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Characterizing whole diets of young children from developed countries and the association between diet and health: a systematic review

Authors

  • Lisa G Smithers,

    Corresponding author
    1. Discipline of Public Health, University of Adelaide, Adelaide, Australia
      LG Smithers, Discipline of Public Health, University of Adelaide, Mail drop DX 650 550, Adelaide, SA 5005, Australia. E-mail: lisa.smithers@adelaide.edu.au; Phone: +618-8313-0546; Fax: +618-8303-6899.
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  • Rebecca K Golley,

    1. Public Health, Sansom Institute for Health Research, University of South Australia, Adelaide, South Australia, Australia
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  • Laima Brazionis,

    1. Public Health, Sansom Institute for Health Research, University of South Australia, Adelaide, South Australia, Australia
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  • John W Lynch

    1. Public Health, Sansom Institute for Health Research, University of South Australia, Adelaide, South Australia, Australia, and the School of Social and Community Medicine, University of Bristol, Bristol, UK
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LG Smithers, Discipline of Public Health, University of Adelaide, Mail drop DX 650 550, Adelaide, SA 5005, Australia. E-mail: lisa.smithers@adelaide.edu.au; Phone: +618-8313-0546; Fax: +618-8303-6899.

Abstract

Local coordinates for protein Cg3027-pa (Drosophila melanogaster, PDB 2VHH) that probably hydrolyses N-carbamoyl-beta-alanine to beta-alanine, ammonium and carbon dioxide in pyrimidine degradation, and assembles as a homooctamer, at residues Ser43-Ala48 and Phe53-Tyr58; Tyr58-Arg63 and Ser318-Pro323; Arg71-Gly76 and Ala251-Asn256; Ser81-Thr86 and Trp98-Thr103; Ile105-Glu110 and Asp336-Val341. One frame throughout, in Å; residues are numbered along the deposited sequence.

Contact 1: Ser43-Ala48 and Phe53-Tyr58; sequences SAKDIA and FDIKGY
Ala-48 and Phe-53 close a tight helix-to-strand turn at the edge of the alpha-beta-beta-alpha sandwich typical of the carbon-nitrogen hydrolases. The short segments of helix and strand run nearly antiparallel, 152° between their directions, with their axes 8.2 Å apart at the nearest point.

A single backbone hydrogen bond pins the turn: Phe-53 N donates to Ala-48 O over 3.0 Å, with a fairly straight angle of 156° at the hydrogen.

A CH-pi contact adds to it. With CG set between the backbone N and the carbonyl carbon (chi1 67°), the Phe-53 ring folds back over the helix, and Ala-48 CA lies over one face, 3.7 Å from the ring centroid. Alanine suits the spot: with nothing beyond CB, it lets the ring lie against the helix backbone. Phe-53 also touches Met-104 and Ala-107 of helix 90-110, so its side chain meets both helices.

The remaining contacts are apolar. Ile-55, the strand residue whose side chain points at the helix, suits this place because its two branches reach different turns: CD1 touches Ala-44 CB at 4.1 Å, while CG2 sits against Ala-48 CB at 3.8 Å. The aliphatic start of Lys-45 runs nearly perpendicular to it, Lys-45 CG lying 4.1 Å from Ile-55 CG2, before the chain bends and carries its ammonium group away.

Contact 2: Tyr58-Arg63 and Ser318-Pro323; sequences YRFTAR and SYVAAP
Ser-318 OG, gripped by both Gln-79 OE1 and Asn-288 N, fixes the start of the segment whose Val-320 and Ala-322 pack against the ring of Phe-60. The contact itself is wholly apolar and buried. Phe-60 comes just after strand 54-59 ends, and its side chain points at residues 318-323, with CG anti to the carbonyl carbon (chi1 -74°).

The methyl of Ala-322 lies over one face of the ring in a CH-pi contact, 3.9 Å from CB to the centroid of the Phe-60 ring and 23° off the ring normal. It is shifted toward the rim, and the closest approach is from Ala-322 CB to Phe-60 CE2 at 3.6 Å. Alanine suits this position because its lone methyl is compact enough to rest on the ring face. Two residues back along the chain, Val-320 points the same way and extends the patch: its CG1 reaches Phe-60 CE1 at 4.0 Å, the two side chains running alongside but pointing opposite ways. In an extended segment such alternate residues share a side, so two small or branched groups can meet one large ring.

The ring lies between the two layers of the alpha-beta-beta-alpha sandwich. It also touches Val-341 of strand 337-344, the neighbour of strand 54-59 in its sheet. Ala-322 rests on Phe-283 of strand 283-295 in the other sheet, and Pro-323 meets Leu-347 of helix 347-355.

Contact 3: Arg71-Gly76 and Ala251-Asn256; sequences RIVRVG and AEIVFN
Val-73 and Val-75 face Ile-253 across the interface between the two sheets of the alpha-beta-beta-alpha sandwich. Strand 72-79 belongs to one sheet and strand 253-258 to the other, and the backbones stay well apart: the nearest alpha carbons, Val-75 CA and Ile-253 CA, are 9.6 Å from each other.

Early childhood is an important nutritional period that involves the transition from a milk-based diet to ordinary foods. A systematic review was conducted of studies that applied whole-of-diet analysis of children aged 1−5 years to examine associations between diet and nutrition, health, and development. Literature searches identified 40 articles using dietary indices, principal component analysis, or cluster analysis. Reports that applied indices (n = 23, 18 indices) were cross-sectional, and most measured diet quality or variety. Articles reporting principal component or cluster analyses (n = 17) described between two and six dietary patterns, and most identified healthy, unhealthy, and traditional patterns. In cross-sectional analyses, mixed associations were found between index or pattern scores and nutrient intake (n = 10), nutritional biomarkers (n = 1), and anthropometry (n = 10). Five reports from two birth cohorts showed healthier dietary patterns were associated with better lean mass, cognition, and behavior, but not with bone mass or body mass index at later ages. Few studies have characterized the diets of children under 5 years of age and linked diet with health. Given the limited evidence, research establishing the predictive validity of whole-of-diet methods in childhood is needed.

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